Simon Posford uses electronic music to express his love of psychedelic drugs. Song titles include “My Head Feels Like a Frisbee,” “LSD” and “Periscopes of Consciousness.” The name for his main project, Shpongle, derives from being so under the influence that you’d say you’re shpongled. On record, his sonic opuses often go into double digits on the time coun-ter — but what may be surprising is that Posford never makes music while tripping.
“It’s far too confusing,” he says. “It’s too complicated to know what songs I’ve played. … I’m actually not very good at psychedelics, despite the many experiences I’ve had with them.”
You’re not good at psychedelics? Does that mean you don’t do them anymore?
I wouldn’t say that. But certainly not while performing or in the studio.
What percent of what you do is bringing sounds or experiences back from a trip?
All of it is, to a certain extent. … I might not be on this path if it wasn’t for psychedelics. … I ha-ted electronic music, for one thing, before I tried psychedelics. … Before that I was into bands. I didn’t hear the soul of electronic music. …. I couldn’t hear anything that was particularly of interest. I was never into Kraftwerk. Even when I was into The Cure, a lot of people were into Depeche Mode and I hated all of that stuff. I hated drum machines. Then I took drugs and I was the complete opposite. I didn’t want to hear some wanker singing about love lost or love gained. I didn’t want to hear singing or lyrics at all. … I wanted to hear all alien strange sounds.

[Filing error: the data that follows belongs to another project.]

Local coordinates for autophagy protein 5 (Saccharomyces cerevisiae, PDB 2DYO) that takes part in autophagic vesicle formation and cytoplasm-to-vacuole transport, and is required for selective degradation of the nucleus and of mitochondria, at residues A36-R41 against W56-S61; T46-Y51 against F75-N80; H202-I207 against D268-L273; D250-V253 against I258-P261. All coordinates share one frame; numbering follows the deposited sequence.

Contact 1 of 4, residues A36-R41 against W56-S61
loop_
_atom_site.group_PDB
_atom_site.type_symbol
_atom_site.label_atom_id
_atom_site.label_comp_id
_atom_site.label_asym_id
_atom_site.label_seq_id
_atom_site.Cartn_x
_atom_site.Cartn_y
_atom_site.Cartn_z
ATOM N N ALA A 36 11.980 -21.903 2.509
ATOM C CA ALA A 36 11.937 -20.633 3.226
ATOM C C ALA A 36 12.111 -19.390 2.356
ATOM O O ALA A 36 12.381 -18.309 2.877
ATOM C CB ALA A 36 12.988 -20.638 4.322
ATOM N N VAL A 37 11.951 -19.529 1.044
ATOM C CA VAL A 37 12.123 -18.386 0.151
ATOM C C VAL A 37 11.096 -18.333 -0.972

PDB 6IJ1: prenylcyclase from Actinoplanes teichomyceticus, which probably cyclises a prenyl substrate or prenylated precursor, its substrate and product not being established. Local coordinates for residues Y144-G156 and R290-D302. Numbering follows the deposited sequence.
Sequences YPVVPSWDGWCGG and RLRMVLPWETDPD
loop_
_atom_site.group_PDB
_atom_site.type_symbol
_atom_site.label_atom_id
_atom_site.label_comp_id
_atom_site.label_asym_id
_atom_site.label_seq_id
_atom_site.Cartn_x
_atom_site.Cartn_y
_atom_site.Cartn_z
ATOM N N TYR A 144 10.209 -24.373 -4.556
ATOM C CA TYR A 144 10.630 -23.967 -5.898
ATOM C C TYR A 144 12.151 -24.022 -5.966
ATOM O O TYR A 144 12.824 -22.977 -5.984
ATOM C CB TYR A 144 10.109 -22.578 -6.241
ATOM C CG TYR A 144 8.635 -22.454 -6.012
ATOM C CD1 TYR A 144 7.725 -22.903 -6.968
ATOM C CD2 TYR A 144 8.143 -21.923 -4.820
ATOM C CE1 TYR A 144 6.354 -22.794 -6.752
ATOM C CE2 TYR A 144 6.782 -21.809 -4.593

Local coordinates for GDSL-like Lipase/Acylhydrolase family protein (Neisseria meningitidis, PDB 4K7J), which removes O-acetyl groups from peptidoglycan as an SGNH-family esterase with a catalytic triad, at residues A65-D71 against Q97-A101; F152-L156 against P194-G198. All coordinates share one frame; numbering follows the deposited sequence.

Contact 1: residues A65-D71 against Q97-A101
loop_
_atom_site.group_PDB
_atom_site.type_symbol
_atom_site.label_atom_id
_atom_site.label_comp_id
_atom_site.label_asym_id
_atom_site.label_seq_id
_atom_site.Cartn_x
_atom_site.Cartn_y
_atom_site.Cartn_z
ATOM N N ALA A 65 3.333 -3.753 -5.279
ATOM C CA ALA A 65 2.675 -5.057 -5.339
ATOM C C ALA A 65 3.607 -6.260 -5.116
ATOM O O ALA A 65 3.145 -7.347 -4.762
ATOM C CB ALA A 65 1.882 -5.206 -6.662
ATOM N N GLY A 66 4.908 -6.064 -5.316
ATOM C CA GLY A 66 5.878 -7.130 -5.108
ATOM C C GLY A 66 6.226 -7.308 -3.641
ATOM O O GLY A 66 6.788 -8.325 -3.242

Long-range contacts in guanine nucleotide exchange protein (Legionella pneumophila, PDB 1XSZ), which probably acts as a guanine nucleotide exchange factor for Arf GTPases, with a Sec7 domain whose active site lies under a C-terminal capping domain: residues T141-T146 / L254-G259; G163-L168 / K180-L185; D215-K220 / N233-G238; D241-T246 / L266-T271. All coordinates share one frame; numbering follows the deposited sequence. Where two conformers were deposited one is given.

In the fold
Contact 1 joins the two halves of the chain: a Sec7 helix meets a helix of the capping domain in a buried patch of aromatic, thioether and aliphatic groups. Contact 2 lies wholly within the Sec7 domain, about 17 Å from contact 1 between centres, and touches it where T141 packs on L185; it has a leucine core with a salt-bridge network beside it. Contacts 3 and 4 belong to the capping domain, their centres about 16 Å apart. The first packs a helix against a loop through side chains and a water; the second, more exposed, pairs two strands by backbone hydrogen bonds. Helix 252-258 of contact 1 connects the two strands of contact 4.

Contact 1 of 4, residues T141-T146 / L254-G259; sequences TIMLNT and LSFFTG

There’s a YouTube preview for your current tour, “Shpongle Presents: The Masquerade,” where there’s a lot of masks and a heavy-duty light show. What else can people expect?
3-D projection mapping on this giant pyramid structure. It has to be seen to be believed.
Does an audience get sphongled to enjoy a Shpongle show?
I can’t speak for my audience. … I mean I guess it’s had such a profound influence on me that I want to provide a show that is a great experience to do that if they want … and provide a similar experience for people who don’t want to do that … to make something that stimulates people on every level.
What is the least psychedelic thing you listen to?
“Mr. Blue Sky” by ELO. That’s a fabulous piece of production.
Yeah, but that’s kind of trippy.
“Breakfast in America” by Supertramp. I grew up on that album. It reminds me of my childhood and got me into music.
‘Shpongolese Spoken Here’
Though Posford does not do psychedelic drugs in the studio, his partner in sound, Raja Ram, certainly does.
“If it takes a week or 10 days to do a song, when it’s close enough that I’m not sitting there irritating him on the computer … he’ll take some acid, put the headphones on. … He always has the same reaction. He’s relentlessly positive. And every tune is, ‘This is the best yet. You’ve outdone yourself!’ He says that every time.”
But an occupational hazard is always possible, as bad trips can occur.
“We had a big fight on ‘Shpongolese Spoken Here,'” recounts Posford. “He wrote me an e-mail saying, ‘Si, you really tortured me with your guitar, and you’re really not a guitarist. … It’s like the guy with a jackhammer: He’s loving it and everybody else is walking past with their fingers in their ears.’ … And he of course loves it now, but it took a long time to get the song.”
If you go
Shpongle Presents: The Masquerade
House of Blues
15 Lansdowne St., Boston